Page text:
Here’s Why Swimming Lessons Are So Important for Your Child with Autism

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Swimming lessons are important to keep all kids safe from drowning, but it’s particularly vital for parents of children with autism to teach their little ones how to swim. Kids with autism are a whopping 160 times more likely to drown than neurotypical children, according to a study of more than 32 million death records.

Autism itself is not the cause of these extra drownings, but it does contribute some risk factors. Children with autism are often prone to wandering off, and some of them may seek out water because it’s calming or interesting to look at or touch. Autism-related conditions such as ADHD, epilepsy, and depression can also contribute to drownings.

According to Nandini Iyengar, M.D., director of Developmental Pediatrics for Crozer-Keystone Health System, “Nearly half of all children with autism exhibit wandering behavior, and the likelihood of wandering increases with autism’s severity.”

Swimming lessons are a must for two reasons. First, they teach kids a healthy fear of the water and give them valuable resources for staying safe when confronted with a scary water-related situation. Secondly, they also teach kids that water can be fun if you know how to enjoy it safely. “Swim lessons build their comfort with the sensory input they get from the water,” says Iyengar. “I’ve also seen swimming help them to build confidence in other areas of their lives.”

So you’re on board but don’t know where to start to teach your child how to swim? Well, you might seek out a swimming program in your area that’s specifically tailored to kids with special needs, or consider hiring a one-on-one swimming instructor for your child. The National Autism Association recommends some swimming programs for children with special needs.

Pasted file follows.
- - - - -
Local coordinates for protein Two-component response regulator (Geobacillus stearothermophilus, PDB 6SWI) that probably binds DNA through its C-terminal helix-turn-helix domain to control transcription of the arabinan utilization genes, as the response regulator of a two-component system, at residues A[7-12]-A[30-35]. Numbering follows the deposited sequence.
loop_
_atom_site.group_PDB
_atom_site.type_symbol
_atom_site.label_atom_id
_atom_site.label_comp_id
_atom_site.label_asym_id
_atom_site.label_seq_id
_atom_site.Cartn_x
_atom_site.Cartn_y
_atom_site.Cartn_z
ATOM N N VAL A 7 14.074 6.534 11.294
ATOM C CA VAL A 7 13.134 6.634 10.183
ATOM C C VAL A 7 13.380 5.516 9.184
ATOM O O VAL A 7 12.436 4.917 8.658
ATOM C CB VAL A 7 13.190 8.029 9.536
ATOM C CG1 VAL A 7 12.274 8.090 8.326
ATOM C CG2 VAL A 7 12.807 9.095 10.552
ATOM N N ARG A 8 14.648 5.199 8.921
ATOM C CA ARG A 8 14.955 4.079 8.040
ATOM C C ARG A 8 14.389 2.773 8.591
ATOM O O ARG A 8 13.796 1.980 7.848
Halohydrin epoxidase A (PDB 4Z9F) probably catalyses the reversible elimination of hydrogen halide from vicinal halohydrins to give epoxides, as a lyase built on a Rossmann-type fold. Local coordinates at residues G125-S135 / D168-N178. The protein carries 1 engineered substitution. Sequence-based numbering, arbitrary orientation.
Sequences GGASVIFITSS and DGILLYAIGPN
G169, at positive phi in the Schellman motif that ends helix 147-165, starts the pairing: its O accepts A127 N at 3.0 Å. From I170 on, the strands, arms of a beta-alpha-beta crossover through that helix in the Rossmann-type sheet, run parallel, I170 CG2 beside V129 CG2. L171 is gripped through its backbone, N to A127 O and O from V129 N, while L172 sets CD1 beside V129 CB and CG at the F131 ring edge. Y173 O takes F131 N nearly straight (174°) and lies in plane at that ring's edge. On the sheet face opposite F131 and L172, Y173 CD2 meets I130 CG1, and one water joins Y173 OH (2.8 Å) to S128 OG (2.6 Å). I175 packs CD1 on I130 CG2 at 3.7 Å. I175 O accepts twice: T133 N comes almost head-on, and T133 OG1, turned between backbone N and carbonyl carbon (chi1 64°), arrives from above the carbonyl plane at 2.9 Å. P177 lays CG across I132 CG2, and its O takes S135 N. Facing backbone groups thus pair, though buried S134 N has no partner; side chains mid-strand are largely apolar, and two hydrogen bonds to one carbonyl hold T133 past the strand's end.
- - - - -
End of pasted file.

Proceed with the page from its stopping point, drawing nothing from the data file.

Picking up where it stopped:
If you’d like to try it yourself, however, here are some tips to get you off on the right flipper.

First, make sure you’re using precise and direct instructions rather than slang or any terminology your child may not have heard before. For example, he or she might not know what you mean by “paddle” if they’ve never been swimming before.

You can also help your child out with a fear by conquering the task with them. If he or she is frightened of going underwater, offer to do it with them and tell them it’s okay to be scared. Having your child trust you and feel relaxed is one of the most important parts of making swimming lessons work, so take as much time and practice as your child needs.

Be consistent and have your child practice the same stroke numerous time. Introduce changes slowly and remember to celebrate all your child’s swimming triumphs, no matter how small. It may also help to allow your child to have free time that is separate from practice time to explore the water.

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Elizabeth Nelson is a wordsmith, an alumna of Aquinas College in Grand Rapids, a four-leaf-clover finder, and a grammar connoisseur. She has lived in west Michigan since age four but loves to travel to new (and old) places. In her free time, she. . . wait, what’s free time?